Overall, risk perceptions for lung cancer and SRDs did not change at 1 year after lung screening. Our findings were similar to work conducted by Vierikko et al30 and Sinicrope et al,20 who determined that there were no significant changes in perceived lung cancer risk by 6 to 12 months after a lung cancer screening test. Sinicrope et al also reported that perceived lung cancer risk rose 1 month after the screening. Therefore, it is possible that there may have been an alteration in risk perception immediately after screening; however, if this is so, then our results indicate that this elevation is not sustained. Indeed, essentially no theoretically based determinants of smoking behavior change or knowledge were altered significantly with the exception of an elevated sense of the perceived benefits of quitting smoking among former smokers.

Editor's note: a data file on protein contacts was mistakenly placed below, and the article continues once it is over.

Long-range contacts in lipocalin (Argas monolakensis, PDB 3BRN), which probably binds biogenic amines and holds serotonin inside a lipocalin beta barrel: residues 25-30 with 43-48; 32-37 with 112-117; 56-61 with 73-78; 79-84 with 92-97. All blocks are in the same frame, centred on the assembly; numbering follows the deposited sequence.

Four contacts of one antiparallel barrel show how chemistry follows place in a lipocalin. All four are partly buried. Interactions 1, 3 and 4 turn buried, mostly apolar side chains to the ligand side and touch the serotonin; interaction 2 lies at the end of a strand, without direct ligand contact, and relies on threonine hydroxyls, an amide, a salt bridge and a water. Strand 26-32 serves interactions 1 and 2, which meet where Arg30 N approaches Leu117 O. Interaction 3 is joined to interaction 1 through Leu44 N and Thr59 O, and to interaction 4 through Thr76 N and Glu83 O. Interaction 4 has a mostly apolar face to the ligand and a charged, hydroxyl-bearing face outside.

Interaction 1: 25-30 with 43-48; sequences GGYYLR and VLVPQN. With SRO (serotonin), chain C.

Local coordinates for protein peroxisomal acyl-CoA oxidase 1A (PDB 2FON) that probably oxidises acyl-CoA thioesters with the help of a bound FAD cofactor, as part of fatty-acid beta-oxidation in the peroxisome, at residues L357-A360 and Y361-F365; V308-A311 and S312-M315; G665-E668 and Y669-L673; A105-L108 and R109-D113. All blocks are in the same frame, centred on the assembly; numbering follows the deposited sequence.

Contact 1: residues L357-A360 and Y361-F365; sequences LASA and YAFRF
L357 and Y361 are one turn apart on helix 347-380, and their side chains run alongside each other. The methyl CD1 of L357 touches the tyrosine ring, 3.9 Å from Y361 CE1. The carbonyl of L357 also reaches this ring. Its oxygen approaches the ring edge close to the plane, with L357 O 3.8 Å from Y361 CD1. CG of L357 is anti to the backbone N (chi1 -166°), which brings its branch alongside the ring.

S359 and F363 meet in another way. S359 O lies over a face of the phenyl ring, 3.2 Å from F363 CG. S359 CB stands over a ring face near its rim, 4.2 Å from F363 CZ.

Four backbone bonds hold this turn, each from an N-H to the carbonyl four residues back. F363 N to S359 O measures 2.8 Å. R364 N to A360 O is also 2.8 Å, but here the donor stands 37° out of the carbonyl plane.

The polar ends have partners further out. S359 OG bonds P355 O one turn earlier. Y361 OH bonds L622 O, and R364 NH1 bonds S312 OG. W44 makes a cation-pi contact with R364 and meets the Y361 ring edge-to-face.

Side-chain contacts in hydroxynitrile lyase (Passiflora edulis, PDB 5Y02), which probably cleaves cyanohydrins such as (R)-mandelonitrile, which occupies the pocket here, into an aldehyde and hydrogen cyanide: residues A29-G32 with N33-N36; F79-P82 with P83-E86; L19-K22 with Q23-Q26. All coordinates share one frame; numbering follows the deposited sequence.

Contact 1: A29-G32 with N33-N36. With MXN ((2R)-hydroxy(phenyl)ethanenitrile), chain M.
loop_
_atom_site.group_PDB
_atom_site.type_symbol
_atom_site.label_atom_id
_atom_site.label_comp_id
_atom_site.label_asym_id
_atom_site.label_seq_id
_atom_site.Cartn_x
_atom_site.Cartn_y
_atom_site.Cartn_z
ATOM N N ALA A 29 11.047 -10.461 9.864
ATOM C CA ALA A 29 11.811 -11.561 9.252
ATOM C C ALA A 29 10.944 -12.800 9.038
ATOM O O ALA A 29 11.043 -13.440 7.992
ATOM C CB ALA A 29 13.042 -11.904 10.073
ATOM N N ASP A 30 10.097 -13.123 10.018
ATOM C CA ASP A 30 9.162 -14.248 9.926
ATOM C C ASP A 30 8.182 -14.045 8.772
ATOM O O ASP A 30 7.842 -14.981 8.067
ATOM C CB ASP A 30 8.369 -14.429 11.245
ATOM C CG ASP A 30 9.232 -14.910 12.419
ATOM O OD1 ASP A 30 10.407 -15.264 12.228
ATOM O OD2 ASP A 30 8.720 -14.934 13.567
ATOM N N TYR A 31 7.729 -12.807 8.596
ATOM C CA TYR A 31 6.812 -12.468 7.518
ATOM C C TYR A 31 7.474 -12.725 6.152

The 1-year follow-up self-reported quit rates (9.7% for current smokers at baseline) were somewhat higher than general population annual quit rates31; however, this is to be expected, because participants who enroll in screening trials are highly motivated to quit smoking and maintain abstinence.32, 33 In our current study, quit rates among current smokers at baseline and relapse rates among former smokers at baseline were relatively similar to the rates reported in recent screening studies.17, 32, 34